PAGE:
Cyathus Helenae - Spore Dispersal

Spore Dispersal

When a drop of falling water hits the interior of the cup with the appropriate angle and velocity, the peridioles are ejected into the air by the force of the drop. The force of ejection tears open the purse, and results in the expansion of the funicular cord, formerly coiled under pressure in the lower part of the purse. The peridioles, followed by the highly adhesive funicular cord and basal hapteron, may hit a nearby plant stem or stick. The hapteron sticks to it, and the funicular cord wraps around the stem or stick powered by the force of the still-moving peridiole. After drying out, the peridiole remains attached to the vegetation, where it may be eaten by a grazing herbivorous animal, and later deposited in that animal's dung to continue the life cycle.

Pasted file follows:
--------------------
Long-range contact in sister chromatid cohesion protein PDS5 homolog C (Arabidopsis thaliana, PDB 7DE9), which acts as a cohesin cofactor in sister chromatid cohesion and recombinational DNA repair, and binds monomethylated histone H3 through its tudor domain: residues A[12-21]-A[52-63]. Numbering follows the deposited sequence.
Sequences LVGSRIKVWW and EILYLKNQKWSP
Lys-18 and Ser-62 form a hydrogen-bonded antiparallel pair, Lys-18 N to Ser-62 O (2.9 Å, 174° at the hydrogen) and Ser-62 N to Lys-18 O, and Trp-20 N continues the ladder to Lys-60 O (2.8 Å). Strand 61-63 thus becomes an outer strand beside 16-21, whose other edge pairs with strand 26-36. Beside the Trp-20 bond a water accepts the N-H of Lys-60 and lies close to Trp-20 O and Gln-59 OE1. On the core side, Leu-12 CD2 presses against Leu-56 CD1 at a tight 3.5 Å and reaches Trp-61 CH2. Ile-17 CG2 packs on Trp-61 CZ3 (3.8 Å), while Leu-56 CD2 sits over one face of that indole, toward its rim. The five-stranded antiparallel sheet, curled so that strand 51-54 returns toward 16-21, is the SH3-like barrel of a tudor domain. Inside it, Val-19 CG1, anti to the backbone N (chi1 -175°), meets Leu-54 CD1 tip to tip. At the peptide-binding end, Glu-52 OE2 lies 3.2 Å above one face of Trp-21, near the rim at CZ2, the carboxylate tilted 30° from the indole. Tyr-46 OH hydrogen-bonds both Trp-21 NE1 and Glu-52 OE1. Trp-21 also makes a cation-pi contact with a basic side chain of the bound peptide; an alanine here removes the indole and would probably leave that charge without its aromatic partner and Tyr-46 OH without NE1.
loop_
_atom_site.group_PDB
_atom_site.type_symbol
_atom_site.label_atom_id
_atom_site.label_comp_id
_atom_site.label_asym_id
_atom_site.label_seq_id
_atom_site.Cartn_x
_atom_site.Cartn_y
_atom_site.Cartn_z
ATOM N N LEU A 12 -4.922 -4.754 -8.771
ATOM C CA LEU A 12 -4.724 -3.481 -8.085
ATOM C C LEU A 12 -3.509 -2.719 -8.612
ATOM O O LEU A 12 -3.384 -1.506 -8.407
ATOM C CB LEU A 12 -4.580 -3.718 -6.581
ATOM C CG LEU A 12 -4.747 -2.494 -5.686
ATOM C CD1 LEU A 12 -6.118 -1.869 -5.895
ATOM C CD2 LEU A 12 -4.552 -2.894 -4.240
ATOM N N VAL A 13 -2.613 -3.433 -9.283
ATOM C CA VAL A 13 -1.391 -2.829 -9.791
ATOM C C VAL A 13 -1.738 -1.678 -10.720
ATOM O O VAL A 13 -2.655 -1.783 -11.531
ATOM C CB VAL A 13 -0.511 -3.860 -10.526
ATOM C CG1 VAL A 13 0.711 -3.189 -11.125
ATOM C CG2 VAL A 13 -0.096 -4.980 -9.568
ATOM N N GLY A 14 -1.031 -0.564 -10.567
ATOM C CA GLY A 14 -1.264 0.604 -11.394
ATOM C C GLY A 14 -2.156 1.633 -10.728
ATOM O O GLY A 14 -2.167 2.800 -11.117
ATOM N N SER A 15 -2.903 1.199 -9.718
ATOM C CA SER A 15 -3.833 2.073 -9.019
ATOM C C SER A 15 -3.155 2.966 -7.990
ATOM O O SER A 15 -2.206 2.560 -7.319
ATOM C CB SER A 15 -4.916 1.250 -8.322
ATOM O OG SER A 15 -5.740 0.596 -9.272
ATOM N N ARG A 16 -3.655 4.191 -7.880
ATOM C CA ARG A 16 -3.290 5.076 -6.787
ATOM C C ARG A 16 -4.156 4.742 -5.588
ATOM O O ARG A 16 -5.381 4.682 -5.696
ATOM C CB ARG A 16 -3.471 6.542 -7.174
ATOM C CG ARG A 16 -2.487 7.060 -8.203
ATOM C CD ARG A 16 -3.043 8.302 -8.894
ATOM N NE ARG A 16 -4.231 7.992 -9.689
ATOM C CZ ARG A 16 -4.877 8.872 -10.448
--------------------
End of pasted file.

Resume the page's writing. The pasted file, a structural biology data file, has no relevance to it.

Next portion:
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Other articles related to "spore dispersal, spores, spore":

Fungis - Reproduction - Spore Dispersal
... Both asexual and sexual spores or sporangiospores are often actively dispersed by forcible ejection from their reproductive structures ... This ejection ensures exit of the spores from the reproductive structures as well as traveling through the air over long distances ... Specialized mechanical and physiological mechanisms, as well as spore surface structures (such as hydrophobins), enable efficient spore ejection ...
Cyathus - Spore Dispersal
... Like other bird's nest fungi in the Nidulariaceae, species of Cyathus have their spores dispersed when water falls into the fruit body ... "splash cup", where it may break and spread the spores within, or be eaten and dispersed by animals after passing through the digestive tract ... This method of spore dispersal in the Nidulariaceae was tested experimentally by George Willard Martin in 1924, and later elaborated by Arthur Henry Reginald Buller, who used Cyathus striatus as the model species ...